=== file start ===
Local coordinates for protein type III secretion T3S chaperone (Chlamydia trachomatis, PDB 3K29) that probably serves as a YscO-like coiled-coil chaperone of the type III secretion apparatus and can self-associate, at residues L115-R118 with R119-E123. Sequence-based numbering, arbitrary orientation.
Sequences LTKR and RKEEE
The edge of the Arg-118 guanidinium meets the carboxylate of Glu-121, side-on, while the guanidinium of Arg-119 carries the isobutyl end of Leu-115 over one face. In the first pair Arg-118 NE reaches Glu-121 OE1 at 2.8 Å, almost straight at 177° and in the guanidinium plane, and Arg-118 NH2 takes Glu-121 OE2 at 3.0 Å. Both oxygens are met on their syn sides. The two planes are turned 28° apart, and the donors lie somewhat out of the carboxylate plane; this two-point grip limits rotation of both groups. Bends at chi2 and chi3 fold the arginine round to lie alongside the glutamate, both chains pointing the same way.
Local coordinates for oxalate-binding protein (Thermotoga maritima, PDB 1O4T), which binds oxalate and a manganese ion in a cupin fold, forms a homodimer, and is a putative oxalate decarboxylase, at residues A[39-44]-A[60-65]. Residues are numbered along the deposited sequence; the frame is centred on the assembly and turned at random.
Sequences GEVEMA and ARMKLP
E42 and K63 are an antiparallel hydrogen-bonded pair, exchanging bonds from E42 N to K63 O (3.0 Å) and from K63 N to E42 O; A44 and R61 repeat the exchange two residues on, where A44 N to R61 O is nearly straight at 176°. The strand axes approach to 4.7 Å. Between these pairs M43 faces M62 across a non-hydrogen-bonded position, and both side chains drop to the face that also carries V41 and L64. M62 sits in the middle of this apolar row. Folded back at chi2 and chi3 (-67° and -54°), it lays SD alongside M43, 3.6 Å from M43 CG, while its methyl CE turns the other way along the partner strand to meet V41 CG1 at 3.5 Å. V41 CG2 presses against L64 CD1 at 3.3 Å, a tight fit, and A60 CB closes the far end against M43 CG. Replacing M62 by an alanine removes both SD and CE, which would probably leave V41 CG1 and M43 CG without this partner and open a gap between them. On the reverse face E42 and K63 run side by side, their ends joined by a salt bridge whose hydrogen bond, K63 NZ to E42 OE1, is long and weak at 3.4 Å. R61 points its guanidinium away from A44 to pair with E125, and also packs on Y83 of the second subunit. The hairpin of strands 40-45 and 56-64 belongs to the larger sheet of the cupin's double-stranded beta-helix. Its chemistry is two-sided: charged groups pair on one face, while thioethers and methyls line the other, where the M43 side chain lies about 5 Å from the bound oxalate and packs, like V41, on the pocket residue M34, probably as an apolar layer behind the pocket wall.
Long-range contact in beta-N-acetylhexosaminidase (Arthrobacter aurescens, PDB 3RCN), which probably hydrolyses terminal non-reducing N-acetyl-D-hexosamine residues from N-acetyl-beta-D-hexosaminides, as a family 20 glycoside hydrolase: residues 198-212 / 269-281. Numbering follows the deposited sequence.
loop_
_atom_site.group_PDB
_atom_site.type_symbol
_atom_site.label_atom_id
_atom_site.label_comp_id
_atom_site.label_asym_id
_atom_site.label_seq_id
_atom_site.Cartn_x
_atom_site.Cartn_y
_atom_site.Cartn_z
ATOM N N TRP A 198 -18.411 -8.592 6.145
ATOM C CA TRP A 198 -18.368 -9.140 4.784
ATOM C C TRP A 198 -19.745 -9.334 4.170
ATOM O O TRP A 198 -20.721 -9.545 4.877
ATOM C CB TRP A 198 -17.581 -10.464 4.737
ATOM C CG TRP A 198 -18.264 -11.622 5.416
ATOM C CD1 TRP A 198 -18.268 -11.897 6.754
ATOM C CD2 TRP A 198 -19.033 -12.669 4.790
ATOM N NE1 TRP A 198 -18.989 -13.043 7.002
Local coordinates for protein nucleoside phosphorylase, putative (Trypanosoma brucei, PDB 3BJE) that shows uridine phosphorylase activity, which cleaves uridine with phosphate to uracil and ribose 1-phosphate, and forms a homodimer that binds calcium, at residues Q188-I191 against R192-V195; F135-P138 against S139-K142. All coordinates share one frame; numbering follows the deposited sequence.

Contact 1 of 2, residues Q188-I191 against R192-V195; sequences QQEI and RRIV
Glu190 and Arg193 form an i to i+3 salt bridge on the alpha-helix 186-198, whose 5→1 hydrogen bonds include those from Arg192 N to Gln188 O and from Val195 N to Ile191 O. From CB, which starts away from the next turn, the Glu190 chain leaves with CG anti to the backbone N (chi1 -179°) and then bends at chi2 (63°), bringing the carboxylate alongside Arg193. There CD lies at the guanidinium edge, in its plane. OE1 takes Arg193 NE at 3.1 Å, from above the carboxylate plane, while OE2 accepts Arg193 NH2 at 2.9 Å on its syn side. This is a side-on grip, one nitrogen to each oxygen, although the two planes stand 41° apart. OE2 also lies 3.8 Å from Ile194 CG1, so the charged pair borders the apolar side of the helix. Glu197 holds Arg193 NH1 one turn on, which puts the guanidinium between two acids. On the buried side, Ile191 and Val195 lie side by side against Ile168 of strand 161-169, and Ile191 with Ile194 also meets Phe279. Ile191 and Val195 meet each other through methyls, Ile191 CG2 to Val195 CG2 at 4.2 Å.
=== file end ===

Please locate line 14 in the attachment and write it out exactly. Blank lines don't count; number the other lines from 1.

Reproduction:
_atom_site.label_seq_id